President Barack Obama will address the country Wednesday to explain to the nation "what our game plan is going forward" in the fight against ISIS.
Americans are increasingly concerned that ISIS represents a direct terror threat and fearful that ISIS agents are living in the United States, according to a new CNN/ORC International poll. Fifty percent of Americans say the U.S. should be "ready and willing" to use military force against terrorists.
— CNN Politics (@CNNPolitics) September 8, 2014
OutFront, Republican Congressman Peter King, he sits on the House Intelligence Committee.
For the first in modern history. London could be at risk of losing its control over Scotland.
On September 18, voters in Scotland will be presented with a yes/no question: Should Scotland be an independent country?
If Scots choose independence, they will have more than oil as a cash crop.
Scotland exports $6.9 billion in whiskey every year. It's second only to oil and gas. If Scotland didn't have to pay high taxes to London for every bottle sold they'd have more of it to spend.
CNN's Erin Burnett has more.
You can pretty much divide the world into two camps - those who crave every detail about Prince William and Kate's unborn baby and those who couldn't care less about the latest Royal pregnancy.
The baby is already under pressure to "save the union." CNN's Jeanne Moos explains.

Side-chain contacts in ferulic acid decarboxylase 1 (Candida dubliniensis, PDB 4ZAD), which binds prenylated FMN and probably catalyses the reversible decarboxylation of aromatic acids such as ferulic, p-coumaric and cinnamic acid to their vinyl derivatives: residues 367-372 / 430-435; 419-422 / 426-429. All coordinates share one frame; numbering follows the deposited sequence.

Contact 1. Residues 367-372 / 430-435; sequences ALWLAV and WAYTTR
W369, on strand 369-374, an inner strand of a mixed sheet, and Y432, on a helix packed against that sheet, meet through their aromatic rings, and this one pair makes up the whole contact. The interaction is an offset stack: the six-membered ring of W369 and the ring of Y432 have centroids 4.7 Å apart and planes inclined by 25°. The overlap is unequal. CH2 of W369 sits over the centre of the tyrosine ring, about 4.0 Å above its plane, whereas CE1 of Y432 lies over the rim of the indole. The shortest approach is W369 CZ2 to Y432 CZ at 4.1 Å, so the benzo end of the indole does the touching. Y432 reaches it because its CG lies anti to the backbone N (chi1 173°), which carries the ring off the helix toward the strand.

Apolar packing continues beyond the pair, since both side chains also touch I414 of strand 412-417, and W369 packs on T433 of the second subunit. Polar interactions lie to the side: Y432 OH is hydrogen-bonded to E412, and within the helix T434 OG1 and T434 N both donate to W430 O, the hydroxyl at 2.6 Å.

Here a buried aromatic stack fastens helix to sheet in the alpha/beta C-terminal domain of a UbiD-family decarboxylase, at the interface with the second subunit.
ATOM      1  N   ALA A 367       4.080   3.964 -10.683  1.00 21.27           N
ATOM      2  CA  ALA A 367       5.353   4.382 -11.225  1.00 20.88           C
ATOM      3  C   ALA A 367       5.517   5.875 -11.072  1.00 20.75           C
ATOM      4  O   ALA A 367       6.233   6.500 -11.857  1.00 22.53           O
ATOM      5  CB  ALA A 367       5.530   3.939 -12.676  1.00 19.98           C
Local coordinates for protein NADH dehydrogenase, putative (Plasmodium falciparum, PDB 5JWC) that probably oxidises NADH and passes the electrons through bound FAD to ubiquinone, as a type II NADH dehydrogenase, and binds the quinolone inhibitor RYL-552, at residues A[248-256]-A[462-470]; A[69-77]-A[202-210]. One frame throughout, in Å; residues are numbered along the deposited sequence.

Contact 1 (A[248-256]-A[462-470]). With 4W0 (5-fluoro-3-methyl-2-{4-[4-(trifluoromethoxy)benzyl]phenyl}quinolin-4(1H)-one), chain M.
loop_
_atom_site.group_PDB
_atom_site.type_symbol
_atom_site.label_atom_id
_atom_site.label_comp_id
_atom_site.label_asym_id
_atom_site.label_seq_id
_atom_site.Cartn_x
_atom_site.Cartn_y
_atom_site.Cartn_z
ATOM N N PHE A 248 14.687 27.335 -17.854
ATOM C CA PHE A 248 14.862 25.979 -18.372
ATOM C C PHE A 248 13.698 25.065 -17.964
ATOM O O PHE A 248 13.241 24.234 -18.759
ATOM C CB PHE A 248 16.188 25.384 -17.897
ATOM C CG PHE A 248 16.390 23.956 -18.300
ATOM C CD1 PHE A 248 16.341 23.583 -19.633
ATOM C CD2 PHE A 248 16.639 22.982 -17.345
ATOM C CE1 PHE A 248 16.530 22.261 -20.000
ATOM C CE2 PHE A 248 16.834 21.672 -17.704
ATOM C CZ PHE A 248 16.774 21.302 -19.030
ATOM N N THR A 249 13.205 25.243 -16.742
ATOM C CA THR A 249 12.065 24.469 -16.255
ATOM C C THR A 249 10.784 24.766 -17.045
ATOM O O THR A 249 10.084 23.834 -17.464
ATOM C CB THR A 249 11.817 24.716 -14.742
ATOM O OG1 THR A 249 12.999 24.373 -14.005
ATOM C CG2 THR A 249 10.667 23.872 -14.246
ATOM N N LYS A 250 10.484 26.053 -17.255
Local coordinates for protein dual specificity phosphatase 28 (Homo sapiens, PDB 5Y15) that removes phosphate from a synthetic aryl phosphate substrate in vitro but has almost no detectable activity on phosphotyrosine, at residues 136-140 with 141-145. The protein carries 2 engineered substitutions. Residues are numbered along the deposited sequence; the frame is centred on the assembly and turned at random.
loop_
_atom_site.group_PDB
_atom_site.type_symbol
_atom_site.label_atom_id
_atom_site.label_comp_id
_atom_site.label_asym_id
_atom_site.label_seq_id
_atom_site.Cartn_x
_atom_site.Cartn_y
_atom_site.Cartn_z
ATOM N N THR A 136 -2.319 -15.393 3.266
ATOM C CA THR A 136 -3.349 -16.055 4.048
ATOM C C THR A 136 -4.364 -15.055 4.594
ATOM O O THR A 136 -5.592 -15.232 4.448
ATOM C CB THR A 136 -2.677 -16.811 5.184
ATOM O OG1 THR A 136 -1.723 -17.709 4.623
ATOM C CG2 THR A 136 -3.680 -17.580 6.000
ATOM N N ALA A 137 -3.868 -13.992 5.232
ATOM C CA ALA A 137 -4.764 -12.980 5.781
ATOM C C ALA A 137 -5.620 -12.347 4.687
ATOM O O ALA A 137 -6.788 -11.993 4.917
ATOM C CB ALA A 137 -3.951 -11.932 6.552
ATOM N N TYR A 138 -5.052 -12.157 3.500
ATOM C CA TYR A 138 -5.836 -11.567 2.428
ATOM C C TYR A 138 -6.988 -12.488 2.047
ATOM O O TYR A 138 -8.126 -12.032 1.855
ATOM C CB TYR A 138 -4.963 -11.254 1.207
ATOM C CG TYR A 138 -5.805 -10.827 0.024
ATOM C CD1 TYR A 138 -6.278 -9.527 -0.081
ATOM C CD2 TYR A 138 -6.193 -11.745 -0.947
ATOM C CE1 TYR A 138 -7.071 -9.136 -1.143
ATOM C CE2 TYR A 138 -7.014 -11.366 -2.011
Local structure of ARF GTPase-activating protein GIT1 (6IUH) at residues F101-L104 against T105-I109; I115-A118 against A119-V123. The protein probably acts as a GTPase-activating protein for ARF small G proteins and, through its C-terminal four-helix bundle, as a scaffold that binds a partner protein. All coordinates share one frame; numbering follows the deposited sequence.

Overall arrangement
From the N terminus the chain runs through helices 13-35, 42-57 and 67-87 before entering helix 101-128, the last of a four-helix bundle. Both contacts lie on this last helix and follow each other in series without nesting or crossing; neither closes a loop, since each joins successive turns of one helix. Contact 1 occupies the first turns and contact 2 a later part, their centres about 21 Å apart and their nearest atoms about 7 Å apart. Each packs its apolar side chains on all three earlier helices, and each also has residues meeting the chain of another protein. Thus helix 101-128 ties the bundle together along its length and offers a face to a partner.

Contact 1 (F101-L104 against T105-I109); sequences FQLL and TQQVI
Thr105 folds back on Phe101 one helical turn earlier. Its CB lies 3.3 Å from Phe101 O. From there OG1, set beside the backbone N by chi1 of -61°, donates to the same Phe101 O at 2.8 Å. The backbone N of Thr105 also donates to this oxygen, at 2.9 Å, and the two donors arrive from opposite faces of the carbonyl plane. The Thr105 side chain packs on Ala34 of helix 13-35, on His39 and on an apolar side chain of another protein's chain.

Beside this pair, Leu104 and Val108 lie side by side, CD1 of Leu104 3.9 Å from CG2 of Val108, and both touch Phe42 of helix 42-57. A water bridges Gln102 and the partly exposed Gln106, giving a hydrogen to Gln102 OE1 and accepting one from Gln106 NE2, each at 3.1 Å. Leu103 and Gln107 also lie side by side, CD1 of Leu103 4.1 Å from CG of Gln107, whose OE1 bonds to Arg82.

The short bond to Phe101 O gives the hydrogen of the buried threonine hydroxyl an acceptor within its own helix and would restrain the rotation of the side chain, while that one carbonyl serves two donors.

Officials tell CNN they may have identified the ISIS terrorist seen in the beheading video of American James Foley.
A U.S. official says they have been using "all means to identify the person," including voice analysis and meta-data from the video. But they still don't know if he's the same person seen in the Steven Sotloff beheading video.
CNN is also learning new information about Americans working for ISIS here in the U.S.
A Boston man now on the FBI's Most Wanted Terrorist list has ties to the same mosque attended by the alleged Boston marathon bombers. Several other known terrorists have attended the same mosque.
Deborah Feyerick has more OutFront.
Six months ago today, Malaysia Airlines flight 370 disappeared. The families of the 239 people on board are still waiting for answers on what happened to their loved ones.
Not one piece of debris has been found. Not one solid lead. The next phase of the search begins this month and now the man leading the hunt tells the Telegraph that investigators are considering one thousand possible flight paths the plane could have taken.
So will MH370 ever be found? CNN's Kyung Lah has more OutFront.